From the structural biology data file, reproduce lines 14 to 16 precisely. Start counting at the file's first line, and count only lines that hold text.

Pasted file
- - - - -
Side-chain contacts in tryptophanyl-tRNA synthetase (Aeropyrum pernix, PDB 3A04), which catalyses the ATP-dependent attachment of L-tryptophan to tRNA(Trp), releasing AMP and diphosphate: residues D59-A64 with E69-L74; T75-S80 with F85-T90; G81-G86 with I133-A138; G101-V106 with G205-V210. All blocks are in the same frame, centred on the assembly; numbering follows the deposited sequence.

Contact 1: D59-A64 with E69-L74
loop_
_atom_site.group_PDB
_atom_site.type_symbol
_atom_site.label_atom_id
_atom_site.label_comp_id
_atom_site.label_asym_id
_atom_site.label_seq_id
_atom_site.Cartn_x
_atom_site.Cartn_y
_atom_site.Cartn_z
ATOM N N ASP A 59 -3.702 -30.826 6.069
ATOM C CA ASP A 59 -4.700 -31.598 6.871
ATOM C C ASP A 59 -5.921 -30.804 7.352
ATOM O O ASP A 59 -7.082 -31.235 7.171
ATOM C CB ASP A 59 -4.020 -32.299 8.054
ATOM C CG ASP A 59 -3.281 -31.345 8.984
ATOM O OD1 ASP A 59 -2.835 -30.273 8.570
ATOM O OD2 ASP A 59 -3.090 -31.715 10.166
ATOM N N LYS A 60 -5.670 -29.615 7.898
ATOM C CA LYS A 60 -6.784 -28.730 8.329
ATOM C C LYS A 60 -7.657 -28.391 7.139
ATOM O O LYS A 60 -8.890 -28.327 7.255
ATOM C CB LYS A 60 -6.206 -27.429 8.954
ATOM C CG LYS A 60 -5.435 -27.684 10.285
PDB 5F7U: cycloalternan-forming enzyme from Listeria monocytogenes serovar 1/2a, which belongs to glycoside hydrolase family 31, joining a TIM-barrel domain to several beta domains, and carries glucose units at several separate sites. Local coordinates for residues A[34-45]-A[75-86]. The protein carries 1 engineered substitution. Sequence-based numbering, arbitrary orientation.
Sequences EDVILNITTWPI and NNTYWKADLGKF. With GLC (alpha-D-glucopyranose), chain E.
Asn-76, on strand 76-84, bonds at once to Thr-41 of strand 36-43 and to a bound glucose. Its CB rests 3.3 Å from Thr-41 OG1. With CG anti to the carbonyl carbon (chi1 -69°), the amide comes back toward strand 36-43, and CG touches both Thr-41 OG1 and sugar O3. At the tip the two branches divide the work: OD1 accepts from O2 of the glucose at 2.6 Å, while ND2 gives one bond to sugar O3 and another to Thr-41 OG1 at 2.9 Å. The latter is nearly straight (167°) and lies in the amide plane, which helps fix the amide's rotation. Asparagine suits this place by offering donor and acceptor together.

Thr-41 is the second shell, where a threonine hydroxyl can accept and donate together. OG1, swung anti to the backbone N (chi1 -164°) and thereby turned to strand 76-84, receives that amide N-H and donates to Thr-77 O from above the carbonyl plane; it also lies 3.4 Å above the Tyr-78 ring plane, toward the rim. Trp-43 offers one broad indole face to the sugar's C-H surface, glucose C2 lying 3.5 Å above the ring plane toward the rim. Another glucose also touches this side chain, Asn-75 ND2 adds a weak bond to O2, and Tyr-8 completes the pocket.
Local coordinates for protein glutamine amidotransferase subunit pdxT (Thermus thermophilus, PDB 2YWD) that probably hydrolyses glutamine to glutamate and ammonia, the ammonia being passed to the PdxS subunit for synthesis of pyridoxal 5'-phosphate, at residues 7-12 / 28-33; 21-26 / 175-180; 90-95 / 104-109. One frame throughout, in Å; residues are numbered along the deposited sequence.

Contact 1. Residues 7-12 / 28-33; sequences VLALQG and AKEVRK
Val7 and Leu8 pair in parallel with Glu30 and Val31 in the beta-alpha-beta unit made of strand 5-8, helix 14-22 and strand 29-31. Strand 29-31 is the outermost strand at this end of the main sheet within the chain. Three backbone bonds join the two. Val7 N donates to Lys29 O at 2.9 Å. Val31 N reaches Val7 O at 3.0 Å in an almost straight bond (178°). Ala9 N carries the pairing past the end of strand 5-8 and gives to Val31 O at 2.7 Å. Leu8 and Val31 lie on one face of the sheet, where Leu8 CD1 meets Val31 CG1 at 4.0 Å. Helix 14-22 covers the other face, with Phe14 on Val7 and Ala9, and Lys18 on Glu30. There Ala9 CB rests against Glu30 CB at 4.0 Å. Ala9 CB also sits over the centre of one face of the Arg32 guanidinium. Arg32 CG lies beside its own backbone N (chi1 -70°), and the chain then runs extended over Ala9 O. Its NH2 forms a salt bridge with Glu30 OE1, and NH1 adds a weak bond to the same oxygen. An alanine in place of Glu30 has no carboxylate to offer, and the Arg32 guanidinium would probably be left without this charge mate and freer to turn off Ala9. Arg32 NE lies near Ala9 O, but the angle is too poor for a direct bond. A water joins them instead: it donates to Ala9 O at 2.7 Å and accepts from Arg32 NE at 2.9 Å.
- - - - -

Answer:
ATOM C CA ASP A 59 -4.700 -31.598 6.871
ATOM C C ASP A 59 -5.921 -30.804 7.352
ATOM O O ASP A 59 -7.082 -31.235 7.171